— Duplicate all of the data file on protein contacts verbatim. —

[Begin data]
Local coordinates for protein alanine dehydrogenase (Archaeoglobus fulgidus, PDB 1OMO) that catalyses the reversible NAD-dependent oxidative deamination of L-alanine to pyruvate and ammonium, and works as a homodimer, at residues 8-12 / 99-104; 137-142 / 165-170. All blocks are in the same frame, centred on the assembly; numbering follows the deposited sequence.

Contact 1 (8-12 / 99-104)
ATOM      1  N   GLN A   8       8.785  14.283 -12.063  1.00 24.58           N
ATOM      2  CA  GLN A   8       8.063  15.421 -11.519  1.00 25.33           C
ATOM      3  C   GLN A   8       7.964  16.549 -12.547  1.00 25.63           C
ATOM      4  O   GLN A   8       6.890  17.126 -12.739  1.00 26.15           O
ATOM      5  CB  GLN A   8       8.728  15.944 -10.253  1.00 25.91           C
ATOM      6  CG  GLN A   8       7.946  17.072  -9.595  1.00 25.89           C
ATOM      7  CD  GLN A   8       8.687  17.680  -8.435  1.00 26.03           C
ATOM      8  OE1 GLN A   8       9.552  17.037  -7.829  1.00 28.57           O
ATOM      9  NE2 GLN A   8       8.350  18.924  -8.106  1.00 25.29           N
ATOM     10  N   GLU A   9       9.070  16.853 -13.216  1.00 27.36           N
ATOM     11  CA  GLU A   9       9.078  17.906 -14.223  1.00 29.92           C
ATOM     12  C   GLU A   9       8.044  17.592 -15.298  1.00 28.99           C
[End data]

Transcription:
Local coordinates for protein alanine dehydrogenase (Archaeoglobus fulgidus, PDB 1OMO) that catalyses the reversible NAD-dependent oxidative deamination of L-alanine to pyruvate and ammonium, and works as a homodimer, at residues 8-12 / 99-104; 137-142 / 165-170. All blocks are in the same frame, centred on the assembly; numbering follows the deposited sequence.

Contact 1 (8-12 / 99-104)
ATOM      1  N   GLN A   8       8.785  14.283 -12.063  1.00 24.58           N
ATOM      2  CA  GLN A   8       8.063  15.421 -11.519  1.00 25.33           C
ATOM      3  C   GLN A   8       7.964  16.549 -12.547  1.00 25.63           C
ATOM      4  O   GLN A   8       6.890  17.126 -12.739  1.00 26.15           O
ATOM      5  CB  GLN A   8       8.728  15.944 -10.253  1.00 25.91           C
ATOM      6  CG  GLN A   8       7.946  17.072  -9.595  1.00 25.89           C
ATOM      7  CD  GLN A   8       8.687  17.680  -8.435  1.00 26.03           C
ATOM      8  OE1 GLN A   8       9.552  17.037  -7.829  1.00 28.57           O
ATOM      9  NE2 GLN A   8       8.350  18.924  -8.106  1.00 25.29           N
ATOM     10  N   GLU A   9       9.070  16.853 -13.216  1.00 27.36           N
ATOM     11  CA  GLU A   9       9.078  17.906 -14.223  1.00 29.92           C
ATOM     12  C   GLU A   9       8.044  17.592 -15.298  1.00 28.99           C